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Video on the science behind brewing beer hops to it

PBS series "It's Okay To Be Smart" takes a look at how beer is made, and what external factors influence the final product.

Most people have a general idea of how beer is made. Boil water with some cereal grains; add hops, sugars, and other flavorings; then add yeast to get the fermentation process started. A few weeks later, the beer is transferred to bottles to be sold and consumed. But scientifically, what's going on behind the scenes during the brewing process? PBS' "It's Okay To Be Smart" series explores the science behind brewing beer and how it's the ultimate intersection of science and art.

To explore the science behind brewing beer, the show traveled to the Jester King Brewery in Austin, Texas, and spoke with brewer Averie Swanson. Swanson told PBS host Joe Hanson that the brewery likes to brew its beer to reflect the local community, and explained that even someone following Jester King's exact recipe would end up with a slightly different beer, mostly due to differences in ingredients.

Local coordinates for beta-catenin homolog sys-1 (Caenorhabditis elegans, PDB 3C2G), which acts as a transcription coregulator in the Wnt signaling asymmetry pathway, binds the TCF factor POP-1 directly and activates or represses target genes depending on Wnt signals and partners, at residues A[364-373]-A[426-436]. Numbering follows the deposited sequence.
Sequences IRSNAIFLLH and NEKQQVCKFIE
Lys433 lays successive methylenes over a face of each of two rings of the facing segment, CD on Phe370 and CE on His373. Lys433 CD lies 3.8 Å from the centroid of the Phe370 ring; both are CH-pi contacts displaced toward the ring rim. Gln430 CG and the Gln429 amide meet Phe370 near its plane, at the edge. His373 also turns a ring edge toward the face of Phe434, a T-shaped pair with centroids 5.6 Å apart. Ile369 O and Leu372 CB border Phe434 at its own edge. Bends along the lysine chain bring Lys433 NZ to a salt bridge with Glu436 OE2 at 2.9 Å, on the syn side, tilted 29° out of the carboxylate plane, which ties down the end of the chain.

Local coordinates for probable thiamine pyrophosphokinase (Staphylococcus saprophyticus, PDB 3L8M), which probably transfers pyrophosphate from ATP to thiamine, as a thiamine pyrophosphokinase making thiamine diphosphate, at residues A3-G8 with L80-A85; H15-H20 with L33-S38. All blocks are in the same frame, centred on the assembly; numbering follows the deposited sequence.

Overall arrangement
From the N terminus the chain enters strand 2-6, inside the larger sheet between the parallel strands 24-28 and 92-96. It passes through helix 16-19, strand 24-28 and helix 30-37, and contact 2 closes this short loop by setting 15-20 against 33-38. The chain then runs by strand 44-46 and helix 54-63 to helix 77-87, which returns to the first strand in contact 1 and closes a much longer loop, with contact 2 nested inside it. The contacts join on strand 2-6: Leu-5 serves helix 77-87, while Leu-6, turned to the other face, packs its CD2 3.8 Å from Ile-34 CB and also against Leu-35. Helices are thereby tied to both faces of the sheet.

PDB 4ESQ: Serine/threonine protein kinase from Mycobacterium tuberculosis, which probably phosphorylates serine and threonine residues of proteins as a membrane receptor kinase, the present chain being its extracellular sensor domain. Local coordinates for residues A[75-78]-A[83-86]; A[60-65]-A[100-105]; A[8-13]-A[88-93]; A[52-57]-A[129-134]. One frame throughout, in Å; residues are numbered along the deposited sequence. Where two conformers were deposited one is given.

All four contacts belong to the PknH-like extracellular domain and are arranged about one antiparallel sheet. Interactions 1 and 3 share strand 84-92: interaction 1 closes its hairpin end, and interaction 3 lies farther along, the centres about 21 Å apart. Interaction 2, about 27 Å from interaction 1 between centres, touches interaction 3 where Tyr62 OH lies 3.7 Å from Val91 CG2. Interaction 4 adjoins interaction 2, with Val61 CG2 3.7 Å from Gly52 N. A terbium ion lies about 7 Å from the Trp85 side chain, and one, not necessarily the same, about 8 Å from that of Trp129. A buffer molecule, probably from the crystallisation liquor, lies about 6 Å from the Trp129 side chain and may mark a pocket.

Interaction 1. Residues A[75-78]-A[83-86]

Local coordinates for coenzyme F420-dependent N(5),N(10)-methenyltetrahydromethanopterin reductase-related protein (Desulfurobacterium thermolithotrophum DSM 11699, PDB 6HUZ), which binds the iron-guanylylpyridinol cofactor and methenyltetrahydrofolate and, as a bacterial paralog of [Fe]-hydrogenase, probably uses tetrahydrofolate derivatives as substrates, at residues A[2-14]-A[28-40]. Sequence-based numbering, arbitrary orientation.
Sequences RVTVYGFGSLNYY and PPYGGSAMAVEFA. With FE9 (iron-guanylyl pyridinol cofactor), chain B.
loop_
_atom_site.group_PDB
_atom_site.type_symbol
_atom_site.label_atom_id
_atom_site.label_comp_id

The differences come down to the type and variety of yeasts used (their yeasts include saccharomyces cerevisiae, lactobacillus, pediococcus, and brettanomyces); the different and unique kinds of bacteria found in the ingredients; and flavor additives (such as fruits) in the brews.

While having a conversation over a pint of (what else?) some awesome-looking craft beer, Swanson also touches on how keeping a close eye on the brew's CO2 and sugar levels is essential to crafting the perfect batch, and how adding the right amount of yeast at the right time can make all the difference. Learn all about the science of brewing beer by watching the video at the top of this post.

PBS host Joe Hanson talks with brewer Averie Swanson about beer, over beer. Video screenshot by Anthony Domanico/CNET